In 2003, I surprised my wife when I told her I was going back to school. This time, I was going for an IT management degree. I had two more years to go to earn a degree. I was determined to have high marks on everything I did.

Something surprised me. I expected to learn about IT related things. I expected to learn about programming, network and project management. I learned all that. What I didn’t expect was how much about business I learned in my IT classes. I think that I was the only person in the program that had a strong business and sales background, so I may have been the only one to have seen so much apply to business.

Near the end of the program, I surprised my wife once more when I told her that I was going to continue so that I could earn my MBA. From a timing and cost perspective, it was not really a smart thing. However, I was confident it would help me long term.

I expected the “piece of paper” to open some doors for me. What I didn’t expect was how much I could immediately apply. I didn’t expect that I would be able to apply the knowledge from my business program into my IT responsibilities where I was working at the time. I didn’t expect it to have a direct impact on my income but, long term, I can say with confidence, that it has had a positive impact on my income by understanding better how to run my business.

Now, four years after I received my MBA, I am reflecting again on the value of my education. Every so often I’ll get a question on whether or not a good school education is worth it. I think the simple answer is, “Yes.”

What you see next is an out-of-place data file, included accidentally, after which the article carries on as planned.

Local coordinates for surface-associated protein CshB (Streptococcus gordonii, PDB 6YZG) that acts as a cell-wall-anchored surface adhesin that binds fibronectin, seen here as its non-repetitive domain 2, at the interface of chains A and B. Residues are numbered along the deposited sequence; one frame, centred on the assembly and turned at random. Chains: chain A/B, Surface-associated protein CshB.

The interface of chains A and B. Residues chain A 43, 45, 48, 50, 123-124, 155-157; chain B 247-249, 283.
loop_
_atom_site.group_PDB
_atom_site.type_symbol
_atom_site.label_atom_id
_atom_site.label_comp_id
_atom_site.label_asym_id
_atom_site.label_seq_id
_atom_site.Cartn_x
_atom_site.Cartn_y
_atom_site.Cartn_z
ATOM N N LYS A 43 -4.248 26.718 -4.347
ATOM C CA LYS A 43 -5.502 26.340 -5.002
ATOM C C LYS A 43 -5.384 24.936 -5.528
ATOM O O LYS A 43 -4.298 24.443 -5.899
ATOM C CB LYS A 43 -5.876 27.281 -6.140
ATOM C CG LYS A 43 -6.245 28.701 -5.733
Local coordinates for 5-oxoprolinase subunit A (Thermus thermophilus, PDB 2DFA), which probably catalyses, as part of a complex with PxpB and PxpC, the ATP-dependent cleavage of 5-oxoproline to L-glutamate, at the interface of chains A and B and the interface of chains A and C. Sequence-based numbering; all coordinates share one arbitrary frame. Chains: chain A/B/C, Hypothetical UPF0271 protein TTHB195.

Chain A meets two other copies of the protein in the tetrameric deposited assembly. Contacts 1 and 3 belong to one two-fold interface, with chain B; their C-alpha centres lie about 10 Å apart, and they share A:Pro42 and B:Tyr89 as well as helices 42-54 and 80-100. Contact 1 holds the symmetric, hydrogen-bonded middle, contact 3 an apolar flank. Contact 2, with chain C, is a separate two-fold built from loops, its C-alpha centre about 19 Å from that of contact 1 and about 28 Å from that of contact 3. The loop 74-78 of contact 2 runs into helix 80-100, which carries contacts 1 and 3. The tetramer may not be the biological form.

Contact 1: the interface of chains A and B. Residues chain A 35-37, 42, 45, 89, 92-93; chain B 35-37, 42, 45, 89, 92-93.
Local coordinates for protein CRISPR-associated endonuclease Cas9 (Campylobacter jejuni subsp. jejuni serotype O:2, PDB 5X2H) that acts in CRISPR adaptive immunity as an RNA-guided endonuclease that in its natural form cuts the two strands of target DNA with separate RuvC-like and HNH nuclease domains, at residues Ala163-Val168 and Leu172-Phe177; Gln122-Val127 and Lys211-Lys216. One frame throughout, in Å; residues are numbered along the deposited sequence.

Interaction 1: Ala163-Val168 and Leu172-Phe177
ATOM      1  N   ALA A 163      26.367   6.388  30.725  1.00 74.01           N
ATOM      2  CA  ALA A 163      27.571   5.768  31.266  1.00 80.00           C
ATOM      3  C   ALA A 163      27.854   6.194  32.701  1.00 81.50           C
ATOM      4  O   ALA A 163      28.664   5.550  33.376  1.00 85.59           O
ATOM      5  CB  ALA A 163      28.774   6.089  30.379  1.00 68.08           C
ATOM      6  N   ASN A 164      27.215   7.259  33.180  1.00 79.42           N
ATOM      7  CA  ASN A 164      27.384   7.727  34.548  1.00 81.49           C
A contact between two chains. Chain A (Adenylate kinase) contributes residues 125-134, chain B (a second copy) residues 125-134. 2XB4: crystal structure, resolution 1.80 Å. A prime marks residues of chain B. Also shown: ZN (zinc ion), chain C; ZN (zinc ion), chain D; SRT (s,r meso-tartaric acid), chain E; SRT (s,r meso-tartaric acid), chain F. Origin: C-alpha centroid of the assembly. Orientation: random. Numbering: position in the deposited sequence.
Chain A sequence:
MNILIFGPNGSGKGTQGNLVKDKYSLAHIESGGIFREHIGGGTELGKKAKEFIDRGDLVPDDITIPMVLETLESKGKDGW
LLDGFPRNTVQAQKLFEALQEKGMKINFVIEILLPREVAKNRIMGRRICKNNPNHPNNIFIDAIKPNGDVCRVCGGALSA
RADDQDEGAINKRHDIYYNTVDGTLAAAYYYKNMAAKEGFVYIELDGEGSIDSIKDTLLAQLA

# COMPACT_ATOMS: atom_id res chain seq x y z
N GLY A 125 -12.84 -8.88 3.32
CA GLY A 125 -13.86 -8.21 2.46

But, I think that the answer is a bit bigger than that.

I think that many students are struggling more and more with structured education at a college or university because there are so many other opportunities to learn elsewhere. With the internet providing more and more education opportunities like or even YouTube, you’ll find that you can probably learn everything you want. I also think teachers are a bit lazy. Because of this, teachers don’t take the time necessary to teach the way students today need to learn. Teachers are often stuck in the past.

Even with the challenges in formal education, there are advantages to it. My experience has been that there are four key reasons to have a formal, structured education.

  1. Structured process for learning. There are certain ways to learn that make it easier for students. The structured process allows for students to learn to walk before they run.
  2. People are not self-starters. There is a lot of value in being able to take the time to learn on your own. The issue is, however, that most people won’t take the time to learn that they should. They simply will never learn without being in a program.
  3. Validation of education. When you learn something on your own you really don’t have a proof source for what you know. When you learn on your own, how do you prove that you know what you know?
  4. Collaboration. When you are a self-learner, you might be able to learn the ‘stuff’ really well. However, you may not learn how to work with other people… especially with people you don’t like. In school, you have to.

I think the bottom line is that there is great value in a formal education. Some fields will still require it (doctor, engineer, etc) however, I think that business, programming, design, etc also need the learning process to be defined.

Don’t pass it up.